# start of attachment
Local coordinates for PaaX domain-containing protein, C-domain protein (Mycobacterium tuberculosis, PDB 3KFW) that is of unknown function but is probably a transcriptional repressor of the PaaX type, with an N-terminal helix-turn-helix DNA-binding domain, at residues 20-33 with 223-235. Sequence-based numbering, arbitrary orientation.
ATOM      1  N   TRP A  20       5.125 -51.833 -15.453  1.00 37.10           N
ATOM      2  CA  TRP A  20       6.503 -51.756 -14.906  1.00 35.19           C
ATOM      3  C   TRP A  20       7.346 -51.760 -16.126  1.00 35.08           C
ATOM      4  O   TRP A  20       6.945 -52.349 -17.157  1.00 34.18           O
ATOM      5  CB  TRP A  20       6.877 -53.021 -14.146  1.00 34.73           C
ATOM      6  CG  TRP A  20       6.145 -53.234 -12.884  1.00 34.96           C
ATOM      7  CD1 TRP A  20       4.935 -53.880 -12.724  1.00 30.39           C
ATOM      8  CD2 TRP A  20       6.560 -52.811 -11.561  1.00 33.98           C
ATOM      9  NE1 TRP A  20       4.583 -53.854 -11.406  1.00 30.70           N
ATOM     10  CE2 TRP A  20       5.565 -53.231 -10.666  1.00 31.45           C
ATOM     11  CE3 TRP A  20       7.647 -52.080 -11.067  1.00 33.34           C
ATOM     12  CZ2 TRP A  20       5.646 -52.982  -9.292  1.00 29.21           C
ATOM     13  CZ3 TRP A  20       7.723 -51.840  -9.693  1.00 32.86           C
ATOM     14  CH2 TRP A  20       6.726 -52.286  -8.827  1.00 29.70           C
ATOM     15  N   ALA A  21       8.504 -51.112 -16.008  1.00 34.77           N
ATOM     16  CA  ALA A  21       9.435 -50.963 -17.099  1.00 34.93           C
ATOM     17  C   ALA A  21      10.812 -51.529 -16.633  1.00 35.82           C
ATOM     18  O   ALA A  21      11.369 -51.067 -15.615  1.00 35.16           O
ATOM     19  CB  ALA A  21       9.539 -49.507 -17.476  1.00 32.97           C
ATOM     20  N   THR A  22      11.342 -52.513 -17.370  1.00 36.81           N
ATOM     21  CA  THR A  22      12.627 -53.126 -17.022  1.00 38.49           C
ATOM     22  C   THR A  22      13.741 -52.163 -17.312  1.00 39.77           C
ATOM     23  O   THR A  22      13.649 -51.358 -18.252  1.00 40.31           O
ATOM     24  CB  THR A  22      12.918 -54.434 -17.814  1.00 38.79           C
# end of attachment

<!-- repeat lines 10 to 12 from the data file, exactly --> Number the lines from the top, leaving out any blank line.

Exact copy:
ATOM      9  NE1 TRP A  20       4.583 -53.854 -11.406  1.00 30.70           N
ATOM     10  CE2 TRP A  20       5.565 -53.231 -10.666  1.00 31.45           C
ATOM     11  CE3 TRP A  20       7.647 -52.080 -11.067  1.00 33.34           C